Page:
The head of a bail bonding company that was at the center of a dispute with the Gwinnett County sheriff has stepped down and the company will change its name, according to a settlement signed this week that will allow the business to keep operating in Gwinnett County.
Scott Hall, the CEO of Anytime Bail Bonding of Gwinnett, agreed to leave the company, which will henceforth be known as ABC Bail Bonds. He will remain involved in other Anytime Bail Bonding businesses outside of Gwinnett County.
The sheriff, Keybo Taylor, said he canceled the company’s ability to operate in the county in January because Hall was “engaged in deceptive practices.”
Hall initiated a Georgia Bureau of Investigation inquiry into Taylor after the bondsman sent the GBI a 25-second video clip of Taylor saying, “if folks don’t support me, I’m not gonna let them bond here.”
Taylor said Tuesday the tape was manipulated because it didn’t show the full conversation Taylor had with an employee in the Anytime Bail Bonding office — just a snippet. He could not say if his own words had been manipulated.
The GBI’s investigation is ongoing, but Taylor positioned the settlement as a win. He said he had done nothing wrong and knew that he would be vindicated.
“The attack on my character was personal and political in nature,” Taylor said. “I have zero tolerance for bullying tactics used by any companies that target our citizens.”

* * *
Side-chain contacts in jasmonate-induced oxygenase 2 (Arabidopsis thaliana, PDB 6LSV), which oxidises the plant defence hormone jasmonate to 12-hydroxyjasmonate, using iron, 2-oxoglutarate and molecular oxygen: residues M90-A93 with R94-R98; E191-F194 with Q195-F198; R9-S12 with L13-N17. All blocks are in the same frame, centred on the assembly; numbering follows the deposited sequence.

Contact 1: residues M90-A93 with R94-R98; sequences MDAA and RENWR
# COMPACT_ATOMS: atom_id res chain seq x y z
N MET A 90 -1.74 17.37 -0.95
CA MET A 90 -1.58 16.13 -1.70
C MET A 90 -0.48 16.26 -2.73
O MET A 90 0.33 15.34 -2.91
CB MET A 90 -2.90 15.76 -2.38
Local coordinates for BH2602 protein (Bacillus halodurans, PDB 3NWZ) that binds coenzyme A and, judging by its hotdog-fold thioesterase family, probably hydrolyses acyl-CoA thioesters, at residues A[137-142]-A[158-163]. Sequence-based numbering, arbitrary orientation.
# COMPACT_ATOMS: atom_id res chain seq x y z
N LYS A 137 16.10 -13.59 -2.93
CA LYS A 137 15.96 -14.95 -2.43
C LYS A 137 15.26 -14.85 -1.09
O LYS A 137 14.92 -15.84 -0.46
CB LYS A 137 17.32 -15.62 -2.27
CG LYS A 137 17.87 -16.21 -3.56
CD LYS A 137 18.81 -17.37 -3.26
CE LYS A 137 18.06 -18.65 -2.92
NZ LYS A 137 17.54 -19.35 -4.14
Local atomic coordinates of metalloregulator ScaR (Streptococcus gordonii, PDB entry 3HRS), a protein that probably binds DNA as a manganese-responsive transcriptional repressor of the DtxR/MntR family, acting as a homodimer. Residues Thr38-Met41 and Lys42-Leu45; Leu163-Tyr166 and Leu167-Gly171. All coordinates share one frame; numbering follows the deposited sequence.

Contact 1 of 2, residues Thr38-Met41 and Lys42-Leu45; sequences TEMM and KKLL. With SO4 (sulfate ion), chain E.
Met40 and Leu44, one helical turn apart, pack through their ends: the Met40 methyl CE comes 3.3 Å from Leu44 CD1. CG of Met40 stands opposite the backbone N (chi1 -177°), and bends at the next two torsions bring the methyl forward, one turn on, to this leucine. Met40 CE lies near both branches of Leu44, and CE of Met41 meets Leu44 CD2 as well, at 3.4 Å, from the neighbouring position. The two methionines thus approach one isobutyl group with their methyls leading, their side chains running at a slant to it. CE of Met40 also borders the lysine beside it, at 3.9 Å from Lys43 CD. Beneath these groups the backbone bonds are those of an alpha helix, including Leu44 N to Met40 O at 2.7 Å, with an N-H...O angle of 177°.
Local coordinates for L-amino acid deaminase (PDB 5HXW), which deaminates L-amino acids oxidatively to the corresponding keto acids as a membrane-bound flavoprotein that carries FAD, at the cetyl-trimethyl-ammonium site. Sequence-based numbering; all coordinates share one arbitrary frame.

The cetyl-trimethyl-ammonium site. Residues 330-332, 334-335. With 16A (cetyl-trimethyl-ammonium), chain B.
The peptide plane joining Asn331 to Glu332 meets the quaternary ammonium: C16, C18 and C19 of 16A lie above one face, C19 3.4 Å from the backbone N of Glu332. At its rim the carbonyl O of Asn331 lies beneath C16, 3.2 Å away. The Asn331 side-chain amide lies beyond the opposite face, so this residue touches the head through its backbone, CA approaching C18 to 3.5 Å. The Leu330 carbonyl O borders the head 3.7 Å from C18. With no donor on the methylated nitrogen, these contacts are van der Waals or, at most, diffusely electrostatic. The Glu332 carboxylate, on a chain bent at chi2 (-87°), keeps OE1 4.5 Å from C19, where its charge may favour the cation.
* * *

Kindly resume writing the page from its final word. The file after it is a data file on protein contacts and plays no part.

In an interview with Channel 2 Action News, Taylor said he had “absolutely no concerns” about the GBI investigation. But he said there were issues with bonding companies that still need to be worked out. He declined to elaborate on those issues.
“I’m satisfied with the settlement,” Taylor said Tuesday.
Bob Cheeley, an attorney for Anytime Bail Bonding, did not return a phone call or a text message Tuesday seeking comment about the terms of the settlement. But he said Monday that the company’s reinstatement was an acknowledgement that its license should not have been revoked.
The reinstatement means there will be five bonding companies operating in Gwinnett, half as many as when Taylor, a Democrat, took office in January. Two other companies that were shut down sued. Mike Bowers, an attorney for two of those shuttered companies, said those cases are ongoing.
In one, Gwinnett County Superior Court Judge David Sweat ruled in favor of Taylor’s motion for summary judgement; in another, a motion for summary judgement is pending.
Taylor said the industry was in need of reform and touted the closures as a campaign success. Some of the businesses he targeted were in financial trouble, he said, while others didn’t follow the rules.
In the future, Taylor said, all bonding companies must meet his high standards.
At the new ABC Bail Bonds, employees other than Hall and former Director of Operations Paul Stewart will be allowed to keep their jobs. Neither will be able to work again in the bond business in the county, according to the settlement.
A lawsuit related to the matter will be dismissed with prejudice, the settlement said. No money will be paid by either party.
Cobb County Sheriff Craig Owens stood with Taylor Tuesday as he announced the settlement. Both newly elected sheriffs, Taylor said, had a vision for what their governments could be.
“It’s a higher standard than what we found our agencies in,” Taylor said.